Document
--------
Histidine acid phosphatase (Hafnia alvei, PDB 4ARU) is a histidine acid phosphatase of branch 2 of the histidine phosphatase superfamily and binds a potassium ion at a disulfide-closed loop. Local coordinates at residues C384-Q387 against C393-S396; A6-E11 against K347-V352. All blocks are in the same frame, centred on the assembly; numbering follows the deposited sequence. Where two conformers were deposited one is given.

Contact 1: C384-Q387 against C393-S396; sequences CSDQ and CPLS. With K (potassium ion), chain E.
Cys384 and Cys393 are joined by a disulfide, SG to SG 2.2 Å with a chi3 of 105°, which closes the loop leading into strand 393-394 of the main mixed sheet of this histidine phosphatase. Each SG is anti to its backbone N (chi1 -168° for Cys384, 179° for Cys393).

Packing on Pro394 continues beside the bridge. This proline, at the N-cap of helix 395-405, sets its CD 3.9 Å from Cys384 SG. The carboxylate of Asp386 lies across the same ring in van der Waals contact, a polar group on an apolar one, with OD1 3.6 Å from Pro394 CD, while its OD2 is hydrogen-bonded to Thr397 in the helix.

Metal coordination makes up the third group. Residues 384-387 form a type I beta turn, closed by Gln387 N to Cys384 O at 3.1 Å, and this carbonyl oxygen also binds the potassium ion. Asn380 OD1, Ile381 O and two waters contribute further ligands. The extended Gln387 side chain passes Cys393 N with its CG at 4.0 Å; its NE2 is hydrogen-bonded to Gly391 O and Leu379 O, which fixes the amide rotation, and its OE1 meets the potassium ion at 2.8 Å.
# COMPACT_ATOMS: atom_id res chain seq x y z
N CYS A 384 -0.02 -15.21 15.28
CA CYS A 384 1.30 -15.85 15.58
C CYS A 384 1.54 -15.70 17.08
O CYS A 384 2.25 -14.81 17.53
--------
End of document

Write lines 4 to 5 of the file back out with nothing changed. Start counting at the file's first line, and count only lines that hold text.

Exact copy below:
Packing on Pro394 continues beside the bridge. This proline, at the N-cap of helix 395-405, sets its CD 3.9 Å from Cys384 SG. The carboxylate of Asp386 lies across the same ring in van der Waals contact, a polar group on an apolar one, with OD1 3.6 Å from Pro394 CD, while its OD2 is hydrogen-bonded to Thr397 in the helix.

Metal coordination makes up the third group. Residues 384-387 form a type I beta turn, closed by Gln387 N to Cys384 O at 3.1 Å, and this carbonyl oxygen also binds the potassium ion. Asn380 OD1, Ile381 O and two waters contribute further ligands. The extended Gln387 side chain passes Cys393 N with its CG at 4.0 Å; its NE2 is hydrogen-bonded to Gly391 O and Leu379 O, which fixes the amide rotation, and its OE1 meets the potassium ion at 2.8 Å.